By Mitch Ornstein, Managing Director

Salo recently sponsored a daylong professional development session for Finance Executives International (FEI) Chicago. Robert Wolcott, Co-Founder & Executive Director of the Kellogg Innovation Network (KIN) and Clinical Professor of Entrepreneurship & Innovation at the Kellogg School of Management, Northwestern University in Chicago, spoke about how companies could be innovative in an era of change.

I came away with three insights I’d like to share—plus a book recommendation.

1. Don’t measure the rate of failure, manage the cost of learning.

To remain innovative, companies must give employees the latitude to fail. Experimentation and learning keep our businesses competitive. It can be difficult, however, for those of us in finance and accounting to reconcile the cost. We want to see positive returns, not money lost on failed attempts.

As Wolcott pointed out, however, measuring ROI over the long term often paints a more positive picture. A team may fail 10 times, but if the cost ultimately leads to a valuable return, those individual losses may be worth it.

2. Build a sailing ship, not an immovable fortress.

In accounting, we’re always looking for ways to streamline and boost efficiency. Keep in mind, however, that the more structured your organization, the harder it is to pivot.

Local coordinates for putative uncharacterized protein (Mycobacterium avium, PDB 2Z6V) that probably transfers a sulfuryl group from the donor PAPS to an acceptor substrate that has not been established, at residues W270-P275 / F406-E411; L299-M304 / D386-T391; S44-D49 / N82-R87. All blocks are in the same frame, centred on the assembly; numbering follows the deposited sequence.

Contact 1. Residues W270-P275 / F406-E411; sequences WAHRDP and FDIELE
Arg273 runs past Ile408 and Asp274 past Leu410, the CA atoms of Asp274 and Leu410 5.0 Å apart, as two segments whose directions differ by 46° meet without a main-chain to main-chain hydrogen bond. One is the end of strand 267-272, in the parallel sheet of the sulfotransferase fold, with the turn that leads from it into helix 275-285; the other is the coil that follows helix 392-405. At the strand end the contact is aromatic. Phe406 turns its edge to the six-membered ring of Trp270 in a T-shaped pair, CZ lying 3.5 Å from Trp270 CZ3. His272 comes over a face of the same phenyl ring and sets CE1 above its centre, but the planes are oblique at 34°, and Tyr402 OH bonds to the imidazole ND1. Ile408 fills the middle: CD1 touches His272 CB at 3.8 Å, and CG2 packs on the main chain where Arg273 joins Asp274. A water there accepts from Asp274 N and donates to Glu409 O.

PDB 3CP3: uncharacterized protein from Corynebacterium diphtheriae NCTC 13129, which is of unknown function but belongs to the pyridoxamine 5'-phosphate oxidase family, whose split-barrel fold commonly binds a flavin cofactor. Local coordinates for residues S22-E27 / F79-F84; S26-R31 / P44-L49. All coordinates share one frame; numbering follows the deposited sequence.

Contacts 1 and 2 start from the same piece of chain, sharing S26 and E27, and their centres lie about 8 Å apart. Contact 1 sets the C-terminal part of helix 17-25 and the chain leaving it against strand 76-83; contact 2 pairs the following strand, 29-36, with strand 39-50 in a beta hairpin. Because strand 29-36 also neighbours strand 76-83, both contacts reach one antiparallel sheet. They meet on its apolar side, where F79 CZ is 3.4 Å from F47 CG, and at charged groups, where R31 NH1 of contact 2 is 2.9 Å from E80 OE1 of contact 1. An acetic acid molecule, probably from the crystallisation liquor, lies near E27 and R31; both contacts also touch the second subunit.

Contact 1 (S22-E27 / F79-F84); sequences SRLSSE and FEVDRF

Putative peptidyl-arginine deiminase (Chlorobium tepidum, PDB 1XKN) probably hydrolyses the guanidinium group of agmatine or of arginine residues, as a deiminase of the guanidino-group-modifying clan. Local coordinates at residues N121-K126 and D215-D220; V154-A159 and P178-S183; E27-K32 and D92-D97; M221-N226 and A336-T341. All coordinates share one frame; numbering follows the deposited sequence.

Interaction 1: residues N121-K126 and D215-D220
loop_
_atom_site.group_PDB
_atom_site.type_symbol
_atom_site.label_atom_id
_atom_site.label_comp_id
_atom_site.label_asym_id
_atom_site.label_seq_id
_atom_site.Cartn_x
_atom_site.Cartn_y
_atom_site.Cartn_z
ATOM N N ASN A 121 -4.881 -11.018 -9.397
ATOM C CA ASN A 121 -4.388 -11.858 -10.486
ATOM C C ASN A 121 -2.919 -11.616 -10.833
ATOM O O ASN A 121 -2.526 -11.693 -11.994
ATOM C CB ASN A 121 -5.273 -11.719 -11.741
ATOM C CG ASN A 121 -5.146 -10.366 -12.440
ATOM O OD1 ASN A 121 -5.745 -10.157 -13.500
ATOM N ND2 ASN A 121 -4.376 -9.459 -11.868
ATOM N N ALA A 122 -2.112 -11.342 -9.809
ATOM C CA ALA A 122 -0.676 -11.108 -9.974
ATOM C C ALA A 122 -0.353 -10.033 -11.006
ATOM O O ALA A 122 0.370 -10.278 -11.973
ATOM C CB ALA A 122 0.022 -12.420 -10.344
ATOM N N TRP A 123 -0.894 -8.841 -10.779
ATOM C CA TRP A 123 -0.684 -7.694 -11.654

Kodak, for instance, was so solidly built for a film-driven world that when digital photography took over, the company died with the industry. Fuji, on the other hand, is growing strong in the medical imaging field. Not only did the folks at Fuji see an opportunity, their internal structures and processes were flexible enough to seize it.

3. Be a fast second.

Those who are first to market have to make all the mistakes—and pay for them. Instead, let someone else fund the initial learning, then get in there and do it better. Second iterations are not only less costly; they often have more staying power. They’re the “next gen” everyone wants.

Your turn to think outside the box.

Many of our clients are trying to crack the code on innovation. So, where do you start?

Read broadly, attend events and network with people outside of your industry. Take a wide-angle view as you look for opportunities and synergies for your current business. Give your team permission to try new things, even if they don’t all work out. And when you have a winner, be flexible and decisive enough to go for it.

Take the next step

Read: I recommend Professor Wolcott’s book

Grow from Within: Mastering Corporate Entrepreneurship and Innovation.